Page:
This bad habit can also be interpreted as poor planning. You are likely a poor planner if you find yourself sitting at your desk in the morning wondering what you have to do that day. Poor planners can come across as lazy, unprepared, inconsiderate and even disrespectful to the people around them. And don’t pull the “I’m too busy to delegate properly” card: Everyone is too busy, after all.

How to change it:

You should trust your team and delegate tasks. If you can’t, then it’s time to re-evaluate your team’s strengths and weaknesses and figure out which roles they play.

If you find yourself in a planning haze, schedule what tomorrow will look like before you leave work today. Write a to-do list and follow through or keep a calendar of tasks. Prioritize these tasks, determining what needs to be done now vs. later.

See also: 6 more self-motivation techniques


Bad habit #2: Saying “yes” or “no” all the time

The “yes-man” has no life and the “no-man” is closed off to life. Which one are you? Either extreme is bad for you.

If you say yes all the time, you might find yourself biting off more than you can chew. You know what happens next … you can choke. Saying yes all the time to your clients is not setting realistic expectations. And saying yes to something that you don’t want to do only sets you up for failure to enjoy the activity, to get your work done on time, etc.

On the other hand, saying no all the time will only make you seem too rigid, closed off or close-minded.

How to change it:

Life is all about keeping a dynamic balance, so if you find yourself saying too much of one or the other, try saying yes or no more for a week or two, and see how that feels. Small steps will help you replace the bad habit.

Make sure that you set up healthy boundaries and down-to-earth expectations with your clients and prospects from the beginning. Doing this will also help you retain clients and avoid the “didn’t met expectations” talk. You’ll have a higher client retention rate as a result.

Remember: You can’t please everyone. Find a balance that works for you and stick with it.

See also: 5 ways to escape client objections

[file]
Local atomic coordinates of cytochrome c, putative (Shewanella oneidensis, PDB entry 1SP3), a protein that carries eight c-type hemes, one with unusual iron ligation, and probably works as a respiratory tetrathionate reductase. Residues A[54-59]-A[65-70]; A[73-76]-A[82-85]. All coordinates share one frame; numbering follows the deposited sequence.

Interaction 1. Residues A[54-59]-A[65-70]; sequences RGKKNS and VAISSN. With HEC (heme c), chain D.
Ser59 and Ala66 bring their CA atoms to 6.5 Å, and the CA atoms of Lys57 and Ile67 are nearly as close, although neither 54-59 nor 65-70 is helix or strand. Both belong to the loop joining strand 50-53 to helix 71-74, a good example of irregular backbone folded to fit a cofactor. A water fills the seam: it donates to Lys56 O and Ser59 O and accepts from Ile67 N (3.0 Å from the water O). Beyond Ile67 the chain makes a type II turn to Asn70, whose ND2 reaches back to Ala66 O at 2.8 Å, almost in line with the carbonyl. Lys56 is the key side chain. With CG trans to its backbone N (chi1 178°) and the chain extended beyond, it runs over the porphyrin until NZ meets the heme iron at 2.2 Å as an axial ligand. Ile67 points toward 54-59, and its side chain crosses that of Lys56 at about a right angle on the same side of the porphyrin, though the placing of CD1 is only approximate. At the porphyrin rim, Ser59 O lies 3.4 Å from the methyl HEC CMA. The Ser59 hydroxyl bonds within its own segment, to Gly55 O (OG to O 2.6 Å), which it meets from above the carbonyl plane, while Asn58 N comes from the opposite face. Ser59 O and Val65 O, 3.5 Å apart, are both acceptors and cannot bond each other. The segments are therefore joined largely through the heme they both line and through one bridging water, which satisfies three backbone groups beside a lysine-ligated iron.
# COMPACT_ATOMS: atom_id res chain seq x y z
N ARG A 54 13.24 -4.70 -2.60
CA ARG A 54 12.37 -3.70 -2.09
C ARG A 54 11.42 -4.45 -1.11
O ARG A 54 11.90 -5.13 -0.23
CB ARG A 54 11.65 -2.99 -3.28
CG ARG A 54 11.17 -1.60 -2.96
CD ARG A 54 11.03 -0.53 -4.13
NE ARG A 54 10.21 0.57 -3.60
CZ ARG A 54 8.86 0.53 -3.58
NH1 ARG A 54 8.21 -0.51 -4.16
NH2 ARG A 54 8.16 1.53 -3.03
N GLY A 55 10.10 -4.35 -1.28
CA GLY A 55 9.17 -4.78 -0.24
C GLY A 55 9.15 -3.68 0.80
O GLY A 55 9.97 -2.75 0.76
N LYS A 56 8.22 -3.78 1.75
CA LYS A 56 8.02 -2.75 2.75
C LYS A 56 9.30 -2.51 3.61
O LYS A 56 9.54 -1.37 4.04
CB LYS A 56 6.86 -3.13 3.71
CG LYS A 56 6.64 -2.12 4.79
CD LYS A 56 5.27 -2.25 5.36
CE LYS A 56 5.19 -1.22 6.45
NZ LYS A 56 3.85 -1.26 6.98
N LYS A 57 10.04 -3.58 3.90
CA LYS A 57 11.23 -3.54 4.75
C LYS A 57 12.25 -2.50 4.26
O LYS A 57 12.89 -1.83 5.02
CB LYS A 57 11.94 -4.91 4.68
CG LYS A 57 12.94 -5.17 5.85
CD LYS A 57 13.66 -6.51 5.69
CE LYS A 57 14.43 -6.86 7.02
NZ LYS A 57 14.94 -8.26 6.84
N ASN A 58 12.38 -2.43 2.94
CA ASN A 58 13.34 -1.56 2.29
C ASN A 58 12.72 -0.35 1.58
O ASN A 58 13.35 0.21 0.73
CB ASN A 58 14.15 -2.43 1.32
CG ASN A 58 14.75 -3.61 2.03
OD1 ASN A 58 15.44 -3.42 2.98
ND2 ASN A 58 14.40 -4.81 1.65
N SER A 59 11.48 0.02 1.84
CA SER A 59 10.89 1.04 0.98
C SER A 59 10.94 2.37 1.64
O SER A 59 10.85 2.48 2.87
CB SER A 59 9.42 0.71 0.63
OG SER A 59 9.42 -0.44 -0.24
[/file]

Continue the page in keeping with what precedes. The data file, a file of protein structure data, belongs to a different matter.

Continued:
Bad habit #1: Waiting to do something

You have taken a closer step to doing something … great. Now go out and do it! “Anything worth doing is worth doing now,” says Jeff Haden, contributing editor for Inc. “You have nothing until you actually do something. Every day, we let hesitation and uncertainty stop us from acting on our ideas. Fear of the unknown and fear of failure often stop me and may be what stops you, too. Pick one plan, one goal, or one idea. And get started. Do something. Do anything. Just take one small step. The first step is by far the hardest. Every successive step will be a lot easier,” he advises in that same article.

How to change it:

Nothing rings more true than Haden’s words: Put more effort into little somethings that will have a greater impact in your life. If an activity doesn’t contribute to one of your goals, it’s wasting your time; drop it. 

How to replace any bad habit

This TED four-step method is geared toward younger people, but it can work for anyone. (You can watch the video below.)

Step 1: Write the bad habit.

Step 2: Learn to avoid the triggers – what stresses you out? List them. Then write how to avoid them. 

Step 3: Teach your brain by repetition by learning a new habit. And repeat, repeat. Write a substitution to every trigger.

Step 4: Enlist an army of family and friends. Tell them what your bad habit is, how you’re going to change it and that you need their help. Give them the permission to remind you of your mission

And take it easy, as New York Times best-selling author Timothy Ferriss recommends. Do not overwhelm or self-sabotage yourself; tackle only one or two habits at a time, step by step.

See also:

Old habits die hard

Break these 10 bad marketing habits

8 bad sales habits you need to quit

Sources: TEDHuffington PostTimeINC.Reader’s DigestNational Institutes of HealthTheMuseThe Wall Street